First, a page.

MELISSA BLOCK, host:
Now, to the culture of business in China. That country's former leader, Mao Zedong, has been immortalized as a guerilla fighter, a political leader, a mass murderer, and a pop-art icon. Now, 32 years after his death, Chairman Mao is being reinvented as a business guru.
NPR's Louisa Lim has this story on what modern entrepreneurs could possibly learn from a man whose policies caused tens of millions of death.
LOUISA LIM: I'm in a bookstore in bustling Shanghai. It may seem a strange place to stop, but that was an early stop in Chairman Mao's own journey. He himself once ran a successful chain of bookstores catering to university students. So the man who later outlawed businessmen of capitalist (unintelligible) was himself once an entrepreneur. That may seem hypocritical, but some argue that grappling with such contradiction is key to understanding China.
Ms. SHEILA MELVIN (Author, "The Little Red Book of Business; Former Director, U.S.-China Business Council): Mao argued that the unity of opposites or contradictions was the fundamental law of the universe.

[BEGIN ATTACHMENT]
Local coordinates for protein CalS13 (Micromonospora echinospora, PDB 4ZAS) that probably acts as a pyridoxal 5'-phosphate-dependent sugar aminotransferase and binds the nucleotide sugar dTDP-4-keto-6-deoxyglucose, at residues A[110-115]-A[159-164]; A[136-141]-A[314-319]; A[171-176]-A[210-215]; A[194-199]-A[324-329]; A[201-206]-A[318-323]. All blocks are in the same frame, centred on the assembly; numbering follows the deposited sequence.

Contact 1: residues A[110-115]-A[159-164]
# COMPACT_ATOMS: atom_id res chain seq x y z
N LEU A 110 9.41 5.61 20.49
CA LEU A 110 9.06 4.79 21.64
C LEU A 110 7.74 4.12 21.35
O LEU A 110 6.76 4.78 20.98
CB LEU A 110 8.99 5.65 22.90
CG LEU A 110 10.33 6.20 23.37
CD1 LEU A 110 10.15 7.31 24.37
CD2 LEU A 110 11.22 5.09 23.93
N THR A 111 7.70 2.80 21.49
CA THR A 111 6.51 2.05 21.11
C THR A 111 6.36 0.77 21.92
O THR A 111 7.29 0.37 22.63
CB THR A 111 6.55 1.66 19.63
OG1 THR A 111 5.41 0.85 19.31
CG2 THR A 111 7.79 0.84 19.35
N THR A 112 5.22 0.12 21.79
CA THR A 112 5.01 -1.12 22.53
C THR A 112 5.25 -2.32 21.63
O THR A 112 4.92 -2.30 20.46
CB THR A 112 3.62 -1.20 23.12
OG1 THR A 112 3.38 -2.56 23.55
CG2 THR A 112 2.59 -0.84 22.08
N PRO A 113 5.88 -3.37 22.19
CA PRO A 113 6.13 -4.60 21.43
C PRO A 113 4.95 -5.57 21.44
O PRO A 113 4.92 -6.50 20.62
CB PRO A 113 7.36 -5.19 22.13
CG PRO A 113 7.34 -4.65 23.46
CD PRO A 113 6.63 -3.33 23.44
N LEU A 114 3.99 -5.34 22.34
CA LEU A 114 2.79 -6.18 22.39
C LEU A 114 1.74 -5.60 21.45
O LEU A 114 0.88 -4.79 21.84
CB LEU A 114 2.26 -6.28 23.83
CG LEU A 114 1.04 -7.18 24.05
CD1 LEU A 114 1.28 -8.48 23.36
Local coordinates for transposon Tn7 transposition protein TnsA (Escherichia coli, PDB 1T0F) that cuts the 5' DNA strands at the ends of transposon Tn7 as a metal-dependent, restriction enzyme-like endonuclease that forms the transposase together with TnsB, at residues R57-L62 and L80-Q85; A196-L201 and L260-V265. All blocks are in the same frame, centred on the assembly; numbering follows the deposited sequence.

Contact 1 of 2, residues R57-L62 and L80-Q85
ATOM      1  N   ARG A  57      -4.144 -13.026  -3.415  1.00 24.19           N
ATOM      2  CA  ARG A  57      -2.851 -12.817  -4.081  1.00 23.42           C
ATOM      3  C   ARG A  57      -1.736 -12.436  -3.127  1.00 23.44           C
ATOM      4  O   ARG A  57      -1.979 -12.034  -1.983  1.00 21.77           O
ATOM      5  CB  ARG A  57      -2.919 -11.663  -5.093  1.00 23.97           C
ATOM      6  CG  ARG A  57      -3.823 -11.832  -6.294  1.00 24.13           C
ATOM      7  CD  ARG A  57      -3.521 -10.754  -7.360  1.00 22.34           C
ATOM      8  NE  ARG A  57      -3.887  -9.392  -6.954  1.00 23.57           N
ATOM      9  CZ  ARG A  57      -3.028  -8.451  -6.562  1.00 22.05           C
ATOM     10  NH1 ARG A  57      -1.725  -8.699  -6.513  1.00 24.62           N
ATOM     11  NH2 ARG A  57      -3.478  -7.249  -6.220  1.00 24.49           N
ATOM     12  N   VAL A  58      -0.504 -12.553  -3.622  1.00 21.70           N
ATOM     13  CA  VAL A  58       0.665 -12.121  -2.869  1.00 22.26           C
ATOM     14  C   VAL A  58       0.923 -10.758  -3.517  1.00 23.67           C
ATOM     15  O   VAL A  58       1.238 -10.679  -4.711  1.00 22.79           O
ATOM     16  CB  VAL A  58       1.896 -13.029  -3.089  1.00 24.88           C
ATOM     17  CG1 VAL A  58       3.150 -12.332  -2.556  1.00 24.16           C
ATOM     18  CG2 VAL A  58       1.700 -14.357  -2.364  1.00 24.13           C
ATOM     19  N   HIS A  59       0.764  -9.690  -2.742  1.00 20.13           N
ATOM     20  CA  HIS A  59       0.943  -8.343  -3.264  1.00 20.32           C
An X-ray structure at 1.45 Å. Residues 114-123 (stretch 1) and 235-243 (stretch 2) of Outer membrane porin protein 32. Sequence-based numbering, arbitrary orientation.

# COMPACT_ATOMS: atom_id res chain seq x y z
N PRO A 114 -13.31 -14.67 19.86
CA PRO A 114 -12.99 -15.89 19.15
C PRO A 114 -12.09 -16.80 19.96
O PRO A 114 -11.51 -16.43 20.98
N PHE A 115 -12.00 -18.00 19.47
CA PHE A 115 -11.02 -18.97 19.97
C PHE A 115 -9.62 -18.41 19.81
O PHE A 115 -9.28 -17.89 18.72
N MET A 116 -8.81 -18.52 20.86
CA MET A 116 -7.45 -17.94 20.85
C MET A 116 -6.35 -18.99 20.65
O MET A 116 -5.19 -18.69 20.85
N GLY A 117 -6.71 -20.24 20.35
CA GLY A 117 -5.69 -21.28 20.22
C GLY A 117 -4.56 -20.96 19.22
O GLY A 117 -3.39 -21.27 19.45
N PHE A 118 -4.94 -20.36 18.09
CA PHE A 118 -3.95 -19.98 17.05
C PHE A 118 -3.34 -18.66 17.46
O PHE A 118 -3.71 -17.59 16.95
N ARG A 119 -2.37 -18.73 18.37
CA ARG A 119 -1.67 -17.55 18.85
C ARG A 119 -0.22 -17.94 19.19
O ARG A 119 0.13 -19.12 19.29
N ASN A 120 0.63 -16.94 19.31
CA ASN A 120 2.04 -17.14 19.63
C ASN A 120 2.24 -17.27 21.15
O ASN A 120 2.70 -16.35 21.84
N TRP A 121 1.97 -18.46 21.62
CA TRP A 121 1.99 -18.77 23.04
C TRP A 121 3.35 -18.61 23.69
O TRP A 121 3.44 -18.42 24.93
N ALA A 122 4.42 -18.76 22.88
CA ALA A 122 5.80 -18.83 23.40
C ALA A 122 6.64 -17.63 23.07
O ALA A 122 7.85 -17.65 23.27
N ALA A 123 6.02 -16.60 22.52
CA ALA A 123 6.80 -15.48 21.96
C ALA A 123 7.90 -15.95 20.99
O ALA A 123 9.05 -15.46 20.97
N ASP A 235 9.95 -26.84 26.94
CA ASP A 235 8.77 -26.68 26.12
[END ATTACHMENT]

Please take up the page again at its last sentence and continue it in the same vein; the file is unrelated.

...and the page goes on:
LIM: Sheila Melvin is the author of "The Little Red Book of Business," a primer on doing business in China. She spent seven years at the United States-China Business Council, and her book offers lessons for foreign companies based on some of Mao's core principles.
Ms. MELVIN: Another one is the idea of using foreign things to serve China. That was Mao's basic idea, anything - everything he did was in the interest of serving China, and I believe that basic philosophy is still here and foreign companies should understand that. If they're coming here to invest, they're being used. This seems kind of bad in the beginning, but actually, if you accept the fact that you're being used, you can found out how to be useful, you'll get a lot of return and you can be quite successful.
(Soundbite of archived speech)
Chairman MAO ZEDONG (Founder, People's Republic of China): (Speaking in foreign language)